An Analysis of The Edible Woman by Margaret Atwood Essay examples

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An Analysis of The Edible Woman by Margaret Atwood

The Le Deuxième Sexe by Simone De Beauvoir was written about twenty-one years before Margaret Atwood’s The Edible Woman and yet it summarizes the gender inequality encountered by the human female species. In De Beauvoir’s book, she takes apart the basis of the gender inequality and the myths and stereotyping attached to being a woman. Atwood’s novel, on the other hand, symbolically identifies the stereotyping that women have to endure their whole lives as the second sex. This writing’s objective is to analyze Atwood’s novel, The Edible Woman using the theories discussed by De Beauvoir.

Marian McAlpin is the main character in the novel. Other characters try to slot her into a “box” or
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In other words, humanity acculturated and helped woman form herself and her concept of self. In the same manner, Marian’s environment has presented her with paths she can take to realize one particular stereotype however, Marian, (as we later found out) rejected all this propositions of what she should become.

Women’s association with food has always been an issue. People see it as a means for women to vent out their frustrations- when in fact even men could also choose to food binge and not be perceived as “frustrated” or hormonal. Atwood’s novel takes anorexia nervosa and changes the perspective of woman’s relationship to food as manifestation of the main character’s revulsion towards being subjected to labels. Marian’s action of running away from Peter after she hears the story about Peter gutting the rabbit is symbolic of Marian losing her personality- “her inner self” to Peter same as the rabbit lost its insides to Peter’s knife. This happens later on as her reliance to Peter increases more and more as seen in page 87 when she said "I'd rather leave all the big decisions up to you".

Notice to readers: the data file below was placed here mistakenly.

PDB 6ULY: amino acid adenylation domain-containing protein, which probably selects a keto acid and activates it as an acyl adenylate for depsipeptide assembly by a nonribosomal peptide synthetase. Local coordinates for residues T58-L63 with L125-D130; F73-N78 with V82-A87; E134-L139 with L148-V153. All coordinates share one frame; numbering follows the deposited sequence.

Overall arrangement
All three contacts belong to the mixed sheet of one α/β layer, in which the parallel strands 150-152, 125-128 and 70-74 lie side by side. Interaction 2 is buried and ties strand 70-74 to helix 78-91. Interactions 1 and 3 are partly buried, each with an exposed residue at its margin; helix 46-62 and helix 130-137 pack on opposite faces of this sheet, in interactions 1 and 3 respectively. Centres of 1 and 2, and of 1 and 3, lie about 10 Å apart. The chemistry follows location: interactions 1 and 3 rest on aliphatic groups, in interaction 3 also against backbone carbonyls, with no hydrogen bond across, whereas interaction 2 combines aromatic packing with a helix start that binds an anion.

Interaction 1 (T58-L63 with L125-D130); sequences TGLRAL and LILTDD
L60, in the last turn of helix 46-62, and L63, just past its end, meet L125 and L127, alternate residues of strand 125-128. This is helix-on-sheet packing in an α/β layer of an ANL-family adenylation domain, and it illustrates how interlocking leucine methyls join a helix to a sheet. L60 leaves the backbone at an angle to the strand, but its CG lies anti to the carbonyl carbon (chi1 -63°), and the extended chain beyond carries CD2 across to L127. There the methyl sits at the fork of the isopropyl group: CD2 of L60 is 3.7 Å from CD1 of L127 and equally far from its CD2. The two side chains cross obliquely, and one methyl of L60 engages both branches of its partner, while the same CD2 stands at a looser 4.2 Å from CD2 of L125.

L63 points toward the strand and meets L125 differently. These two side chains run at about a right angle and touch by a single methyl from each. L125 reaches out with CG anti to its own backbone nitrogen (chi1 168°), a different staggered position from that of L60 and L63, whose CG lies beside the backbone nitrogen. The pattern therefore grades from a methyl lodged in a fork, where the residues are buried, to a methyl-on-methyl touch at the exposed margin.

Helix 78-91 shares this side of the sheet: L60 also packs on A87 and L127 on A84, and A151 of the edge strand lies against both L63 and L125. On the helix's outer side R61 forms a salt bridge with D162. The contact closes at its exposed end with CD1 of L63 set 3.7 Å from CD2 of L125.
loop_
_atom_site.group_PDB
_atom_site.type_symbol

“When a little girl climbs trees it is, according to Adler, just to show her equality with boys; it does not occur to him that she likes to climb trees” (de Beauvoir, 1949). In her writing of Le Deuxième Sexe (The Second Sex), de Beavoir takes

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